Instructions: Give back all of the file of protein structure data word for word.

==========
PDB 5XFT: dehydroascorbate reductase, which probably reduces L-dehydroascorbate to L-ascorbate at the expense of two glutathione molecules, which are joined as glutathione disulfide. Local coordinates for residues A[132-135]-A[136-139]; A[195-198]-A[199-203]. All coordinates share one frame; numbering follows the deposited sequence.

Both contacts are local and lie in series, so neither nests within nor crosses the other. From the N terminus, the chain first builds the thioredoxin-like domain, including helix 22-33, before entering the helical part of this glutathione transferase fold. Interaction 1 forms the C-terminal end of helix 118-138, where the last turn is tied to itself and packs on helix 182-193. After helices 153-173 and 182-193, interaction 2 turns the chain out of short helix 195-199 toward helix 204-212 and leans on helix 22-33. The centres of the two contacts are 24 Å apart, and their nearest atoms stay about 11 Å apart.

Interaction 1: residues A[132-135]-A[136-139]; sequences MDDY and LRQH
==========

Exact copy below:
PDB 5XFT: dehydroascorbate reductase, which probably reduces L-dehydroascorbate to L-ascorbate at the expense of two glutathione molecules, which are joined as glutathione disulfide. Local coordinates for residues A[132-135]-A[136-139]; A[195-198]-A[199-203]. All coordinates share one frame; numbering follows the deposited sequence.

Both contacts are local and lie in series, so neither nests within nor crosses the other. From the N terminus, the chain first builds the thioredoxin-like domain, including helix 22-33, before entering the helical part of this glutathione transferase fold. Interaction 1 forms the C-terminal end of helix 118-138, where the last turn is tied to itself and packs on helix 182-193. After helices 153-173 and 182-193, interaction 2 turns the chain out of short helix 195-199 toward helix 204-212 and leans on helix 22-33. The centres of the two contacts are 24 Å apart, and their nearest atoms stay about 11 Å apart.

Interaction 1: residues A[132-135]-A[136-139]; sequences MDDY and LRQH